• Rino | 12 Jul 2016, 02:01 PM Agree 0
    My clients, including my friends, are well aware that I collect a trailer of about 1/2% a year on their accounts. This includes my buddy from this morning who has over $500K through me. He had another advisor when I first met him, and he had money with his local bank branch, but, getting comprehensive service was always a challenge. I suppose if I wanted to be totally unbiased I would encourage him to consult a fee based only advisor as it is the only type of advisor he has not dealt with. But, given the choice, which clients already have, the vast majority of my clients will not leave me. I have only lost 1 cleint to a fee based advisor over the past 26 years. If fee based advisors were such a good deal they would not need the regulators to push investors there way. When it comes to money most people eventually find their way to the best deal the market has to offer. I don't think this issue is a done deal. Regulators are not supposed to be in the business of taking away consumer options, they are there to regulate whatever activity exists in the least I hope.
  • Niki | 13 Jul 2016, 01:32 PM Agree 0

    We are all being pushed to being fee based. There is not doubt in my mind that that is true.

    I believe that what is important is that within the Industry, that clients have options. So either, or, both. Clients are not babies--thought they are being treated as such through paternalization.

    At the end of the day, those who have advisors have higher return and more put away, while their behavior has been managed.

    It is in the clients best interest to have an advisor. Stats show that those without, including the self advised discount brokerages have 3$ less on average. And much less at the end of their lives.

    You know that and I know that.

    Those who are poor stay poor because they do not take advice in the first place, so they will not be as affected. Though we are in wealth development to a certain extent, it is so true that "there are none so blind as those who will not see". Although that statement was about souls, we are in the business of saving peoples money. It is a statement ergo about peoples human conditions.

    Those who want to have advice, who recognize the importance of advice, will seek it out. They are the ones who would not stay poor over their lifetimes. They listen. And those who choose to go the lazy way, with lazy advisors or robo-advisors get what they get.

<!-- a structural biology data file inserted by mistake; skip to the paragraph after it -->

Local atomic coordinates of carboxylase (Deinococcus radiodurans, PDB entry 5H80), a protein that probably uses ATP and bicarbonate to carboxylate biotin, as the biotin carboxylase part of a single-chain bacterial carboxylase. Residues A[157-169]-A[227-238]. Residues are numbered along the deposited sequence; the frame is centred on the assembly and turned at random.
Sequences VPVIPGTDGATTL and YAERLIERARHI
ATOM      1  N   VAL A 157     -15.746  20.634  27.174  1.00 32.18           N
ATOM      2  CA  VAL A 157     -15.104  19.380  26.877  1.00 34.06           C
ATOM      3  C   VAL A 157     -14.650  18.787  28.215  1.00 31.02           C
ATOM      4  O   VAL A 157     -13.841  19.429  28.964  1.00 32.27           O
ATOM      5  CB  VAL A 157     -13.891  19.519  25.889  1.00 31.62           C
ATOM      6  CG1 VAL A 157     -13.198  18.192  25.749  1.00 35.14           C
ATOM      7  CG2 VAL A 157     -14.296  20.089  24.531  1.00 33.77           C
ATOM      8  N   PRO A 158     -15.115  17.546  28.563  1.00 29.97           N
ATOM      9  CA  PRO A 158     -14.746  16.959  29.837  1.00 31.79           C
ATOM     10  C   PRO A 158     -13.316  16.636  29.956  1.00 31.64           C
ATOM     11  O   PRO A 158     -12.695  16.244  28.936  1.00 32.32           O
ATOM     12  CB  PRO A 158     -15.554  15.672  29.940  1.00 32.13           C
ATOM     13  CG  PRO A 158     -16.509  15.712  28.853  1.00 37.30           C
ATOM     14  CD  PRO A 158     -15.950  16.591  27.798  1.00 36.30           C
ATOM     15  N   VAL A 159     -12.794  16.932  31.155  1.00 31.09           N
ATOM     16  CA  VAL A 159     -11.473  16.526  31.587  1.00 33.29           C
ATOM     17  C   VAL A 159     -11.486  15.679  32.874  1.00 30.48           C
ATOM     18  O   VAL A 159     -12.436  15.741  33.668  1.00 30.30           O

Micky-dees anyone?

    In terms of ethical, the regulators need to answer the questions as to whether their end game is actually ethical. The elimination of the FA outside the massive players will be a result and if that is what they are doing, then those who are going to be affected will need to figure out what else to do as being an FA will no longer be an option for them.

    Rino--it is going to be forced attrition. There is no doubt in my mind about that. At the end of the day, what they do may have started out being about ethics, but at the end of the day, I am not sure any of our ethics has anything to do with what they are going to implement. They will do it because it is legal, a difficult decision, right or wrong. One cannot do right and have wrong results--but that is what is going to happen.

  • Peter | 13 Jul 2016, 04:49 PM Agree 0
    Advisors will now be required to fully disclose our commissions, fees and trailers to all of our clients.

    I guess I will now also have to figure out exactly what my total expenses are, including unpaid time to prepare for each and every meeting, months and years of study time to gain the expertise I now have, travel time to meetings, time spent with clients, time training staff, and hours spent filling out compliance and regulations paperwork.

    For the sake of total transparency, I think it is only fair that the regulators tell us (advisors); 1) what their qualifications and experience are to be regulators, and 2) what their total compensation is; i.e. base salary + bonus + expense accounts they each get.